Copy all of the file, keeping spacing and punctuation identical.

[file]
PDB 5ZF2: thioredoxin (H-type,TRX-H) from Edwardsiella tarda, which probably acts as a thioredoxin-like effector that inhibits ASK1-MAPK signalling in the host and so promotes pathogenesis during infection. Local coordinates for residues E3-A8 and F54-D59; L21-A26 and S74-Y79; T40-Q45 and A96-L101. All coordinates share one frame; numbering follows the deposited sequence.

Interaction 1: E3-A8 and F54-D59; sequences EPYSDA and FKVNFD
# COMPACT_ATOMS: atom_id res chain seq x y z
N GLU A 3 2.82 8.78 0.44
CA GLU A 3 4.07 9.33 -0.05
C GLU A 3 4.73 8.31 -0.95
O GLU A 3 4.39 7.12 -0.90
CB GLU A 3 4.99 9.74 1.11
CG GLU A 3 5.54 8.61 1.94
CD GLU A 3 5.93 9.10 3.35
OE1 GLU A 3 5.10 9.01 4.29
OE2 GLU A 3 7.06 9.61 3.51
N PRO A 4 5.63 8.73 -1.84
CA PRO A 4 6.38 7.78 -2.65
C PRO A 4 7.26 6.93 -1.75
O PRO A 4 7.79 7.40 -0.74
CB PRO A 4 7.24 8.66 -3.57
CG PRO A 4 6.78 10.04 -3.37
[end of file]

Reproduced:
PDB 5ZF2: thioredoxin (H-type,TRX-H) from Edwardsiella tarda, which probably acts as a thioredoxin-like effector that inhibits ASK1-MAPK signalling in the host and so promotes pathogenesis during infection. Local coordinates for residues E3-A8 and F54-D59; L21-A26 and S74-Y79; T40-Q45 and A96-L101. All coordinates share one frame; numbering follows the deposited sequence.

Interaction 1: E3-A8 and F54-D59; sequences EPYSDA and FKVNFD
# COMPACT_ATOMS: atom_id res chain seq x y z
N GLU A 3 2.82 8.78 0.44
CA GLU A 3 4.07 9.33 -0.05
C GLU A 3 4.73 8.31 -0.95
O GLU A 3 4.39 7.12 -0.90
CB GLU A 3 4.99 9.74 1.11
CG GLU A 3 5.54 8.61 1.94
CD GLU A 3 5.93 9.10 3.35
OE1 GLU A 3 5.10 9.01 4.29
OE2 GLU A 3 7.06 9.61 3.51
N PRO A 4 5.63 8.73 -1.84
CA PRO A 4 6.38 7.78 -2.65
C PRO A 4 7.26 6.93 -1.75
O PRO A 4 7.79 7.40 -0.74
CB PRO A 4 7.24 8.66 -3.57
CG PRO A 4 6.78 10.04 -3.37